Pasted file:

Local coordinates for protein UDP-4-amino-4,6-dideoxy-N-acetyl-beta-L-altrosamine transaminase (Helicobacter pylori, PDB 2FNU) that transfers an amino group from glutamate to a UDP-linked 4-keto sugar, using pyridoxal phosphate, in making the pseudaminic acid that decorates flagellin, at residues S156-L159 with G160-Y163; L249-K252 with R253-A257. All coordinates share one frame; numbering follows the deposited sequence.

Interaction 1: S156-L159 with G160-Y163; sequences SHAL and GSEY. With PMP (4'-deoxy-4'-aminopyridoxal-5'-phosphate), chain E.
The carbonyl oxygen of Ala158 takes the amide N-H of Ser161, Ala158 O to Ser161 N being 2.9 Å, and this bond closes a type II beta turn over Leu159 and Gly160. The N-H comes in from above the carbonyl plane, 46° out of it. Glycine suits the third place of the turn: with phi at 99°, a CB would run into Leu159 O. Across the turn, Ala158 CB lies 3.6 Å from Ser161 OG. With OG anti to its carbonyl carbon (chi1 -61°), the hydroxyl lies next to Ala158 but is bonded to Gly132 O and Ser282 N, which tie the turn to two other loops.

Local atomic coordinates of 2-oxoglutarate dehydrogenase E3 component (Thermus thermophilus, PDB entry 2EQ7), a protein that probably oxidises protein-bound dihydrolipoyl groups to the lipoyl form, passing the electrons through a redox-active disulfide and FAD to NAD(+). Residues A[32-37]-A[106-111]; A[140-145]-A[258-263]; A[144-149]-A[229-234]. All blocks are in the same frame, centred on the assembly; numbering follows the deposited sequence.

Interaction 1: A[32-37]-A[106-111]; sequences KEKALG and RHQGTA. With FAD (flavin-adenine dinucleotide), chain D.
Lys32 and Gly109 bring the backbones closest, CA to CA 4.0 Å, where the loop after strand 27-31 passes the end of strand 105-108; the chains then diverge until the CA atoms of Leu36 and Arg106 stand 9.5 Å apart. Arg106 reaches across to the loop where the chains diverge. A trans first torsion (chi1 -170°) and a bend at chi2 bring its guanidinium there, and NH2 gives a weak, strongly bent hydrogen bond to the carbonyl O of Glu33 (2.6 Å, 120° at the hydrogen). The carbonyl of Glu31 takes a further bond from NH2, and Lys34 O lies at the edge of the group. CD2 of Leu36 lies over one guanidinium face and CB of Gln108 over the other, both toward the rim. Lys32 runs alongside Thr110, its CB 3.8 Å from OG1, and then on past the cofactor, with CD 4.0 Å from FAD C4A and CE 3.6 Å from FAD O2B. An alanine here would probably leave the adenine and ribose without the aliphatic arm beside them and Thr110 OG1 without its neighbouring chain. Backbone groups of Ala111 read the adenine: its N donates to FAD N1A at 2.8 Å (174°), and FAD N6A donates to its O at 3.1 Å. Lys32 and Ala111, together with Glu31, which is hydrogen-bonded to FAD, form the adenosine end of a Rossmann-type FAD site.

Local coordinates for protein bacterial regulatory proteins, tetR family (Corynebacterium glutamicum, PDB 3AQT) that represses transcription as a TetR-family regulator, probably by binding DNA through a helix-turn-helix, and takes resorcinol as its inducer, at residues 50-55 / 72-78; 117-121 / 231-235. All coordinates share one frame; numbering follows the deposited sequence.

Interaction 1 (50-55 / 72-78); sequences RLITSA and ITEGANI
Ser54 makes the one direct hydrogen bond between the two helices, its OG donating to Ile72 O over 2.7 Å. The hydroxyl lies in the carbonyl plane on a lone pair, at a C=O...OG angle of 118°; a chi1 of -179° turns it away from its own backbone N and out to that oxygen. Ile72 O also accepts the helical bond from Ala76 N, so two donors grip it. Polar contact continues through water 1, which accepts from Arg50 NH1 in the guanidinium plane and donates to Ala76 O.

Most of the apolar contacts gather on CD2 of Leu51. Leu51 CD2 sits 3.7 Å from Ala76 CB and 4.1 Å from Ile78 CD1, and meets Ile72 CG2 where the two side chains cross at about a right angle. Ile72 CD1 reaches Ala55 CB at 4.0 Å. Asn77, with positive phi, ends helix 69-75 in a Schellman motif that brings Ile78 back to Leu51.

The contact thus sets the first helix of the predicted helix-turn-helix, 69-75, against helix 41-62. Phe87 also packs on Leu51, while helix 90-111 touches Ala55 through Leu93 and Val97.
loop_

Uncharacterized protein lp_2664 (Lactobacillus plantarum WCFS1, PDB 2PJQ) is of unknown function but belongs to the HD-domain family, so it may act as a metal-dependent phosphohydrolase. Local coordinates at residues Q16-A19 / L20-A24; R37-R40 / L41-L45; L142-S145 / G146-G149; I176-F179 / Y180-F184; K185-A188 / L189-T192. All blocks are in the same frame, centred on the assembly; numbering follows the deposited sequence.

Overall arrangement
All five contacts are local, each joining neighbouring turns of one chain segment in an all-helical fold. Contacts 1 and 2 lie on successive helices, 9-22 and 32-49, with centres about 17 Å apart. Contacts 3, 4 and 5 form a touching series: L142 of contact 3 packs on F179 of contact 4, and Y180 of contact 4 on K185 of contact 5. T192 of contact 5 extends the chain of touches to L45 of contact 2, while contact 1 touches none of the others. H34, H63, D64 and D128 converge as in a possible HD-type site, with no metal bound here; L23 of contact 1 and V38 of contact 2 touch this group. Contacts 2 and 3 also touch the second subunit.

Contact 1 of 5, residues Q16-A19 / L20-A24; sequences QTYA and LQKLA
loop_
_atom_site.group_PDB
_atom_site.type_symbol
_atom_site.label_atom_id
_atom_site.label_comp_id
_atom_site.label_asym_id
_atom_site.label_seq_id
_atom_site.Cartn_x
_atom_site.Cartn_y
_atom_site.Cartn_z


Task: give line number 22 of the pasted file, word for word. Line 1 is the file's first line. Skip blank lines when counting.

_atom_site.label_asym_id